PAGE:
My father, beset by two types of cancer and befogged by dementia, was no longer lucid when insurrectionists stormed the U.S. Capitol. He never saw the images of men beating an officer with flagpoles, stalking the Capitol hallways in costume or waving Confederate flags in the Rotunda. Alex Klemko died three days later in a hospice bed in Olney, Md., but he had foreseen violence if Joe Biden defeated President Trump and hypothesized that the president would never concede. I would have liked to talk to him about the riot, but I’m fairly certain what he would’ve said.

Dad, a White man, knew the power of grievance politics, what he believed to be a sustaining element of Trumpism, better than most. It didn’t come just from his fascination with the Civil War; my own family fractured over one woman’s prejudice even before I was born. His mother’s rejection of his marriage to a Black woman, my mother, and the fallout that ensued, didn’t define him. His work ethic and kindness did that. But it shaped his understanding of the origins of bigotry and the power of forgiveness.

In his study, my father kept figurines of Union Gen. Ulysses S. Grant and Confederate Gen. Robert E. Lee standing atop wall-mounted displays. As a half-Black, half-White child, I had trouble understanding his reverence for both sides. He told me he was captivated by this period of time when the American experiment nearly failed. And he loved learning about the characters of the war and the multitudes they led, scores of poor White men who stood little to gain from the abolishment or continuation of slavery, yet for varying reasons were willing to die for their side’s cause. Alex wondered what side he would’ve ended up on, having grown up in Virginia. He couldn’t rule out the Confederacy. Big, sweeping political movements influence people to make decisions in spite of their moral compasses, he reasoned. You can only fight so hard against the tide.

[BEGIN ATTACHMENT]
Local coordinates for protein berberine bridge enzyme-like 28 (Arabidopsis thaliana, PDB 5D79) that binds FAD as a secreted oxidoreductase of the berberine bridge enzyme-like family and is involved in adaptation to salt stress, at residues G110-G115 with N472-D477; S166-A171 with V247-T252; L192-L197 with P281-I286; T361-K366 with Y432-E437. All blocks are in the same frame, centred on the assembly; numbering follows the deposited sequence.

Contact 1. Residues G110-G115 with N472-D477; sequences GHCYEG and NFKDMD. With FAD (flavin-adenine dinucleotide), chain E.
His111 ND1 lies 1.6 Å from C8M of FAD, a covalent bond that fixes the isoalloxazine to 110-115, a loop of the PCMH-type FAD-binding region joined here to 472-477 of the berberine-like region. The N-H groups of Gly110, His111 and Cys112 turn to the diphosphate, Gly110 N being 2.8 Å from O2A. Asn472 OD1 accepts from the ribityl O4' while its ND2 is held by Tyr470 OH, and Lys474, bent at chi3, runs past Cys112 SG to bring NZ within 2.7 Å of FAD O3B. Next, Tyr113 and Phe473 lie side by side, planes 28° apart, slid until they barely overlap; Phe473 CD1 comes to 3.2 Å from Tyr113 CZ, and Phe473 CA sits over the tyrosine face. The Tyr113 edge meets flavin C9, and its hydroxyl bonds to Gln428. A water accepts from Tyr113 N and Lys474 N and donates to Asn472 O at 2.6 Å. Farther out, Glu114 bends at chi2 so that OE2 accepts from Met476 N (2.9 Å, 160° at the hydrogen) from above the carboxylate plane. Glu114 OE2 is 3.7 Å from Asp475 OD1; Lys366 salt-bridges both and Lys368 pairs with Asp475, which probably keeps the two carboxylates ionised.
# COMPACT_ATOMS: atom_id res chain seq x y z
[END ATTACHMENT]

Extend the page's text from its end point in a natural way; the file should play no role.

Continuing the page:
The earliest tide in my father’s life was his mother, Antonia, and it carried dark currents. During World War II she made her way from Ukraine to Berlin as a refugee, and when the war ended, she worked in a military hospital operated by the Allies. There she met an officer from the American Midwest and conceived my father, who was born in Heidelberg after his father shipped home. Five years later, my grandfather sponsored her and their son’s emigration to the United States on the condition that they never contact him. She settled in Virginia, married, had another son, divorced and kept dating. Antonia was prone to fits of anger and verbal abuse. In one episode my dad recalls, she took the large tin can of his collected marbles and dumped them in a sewer drain in front of him when he was 12.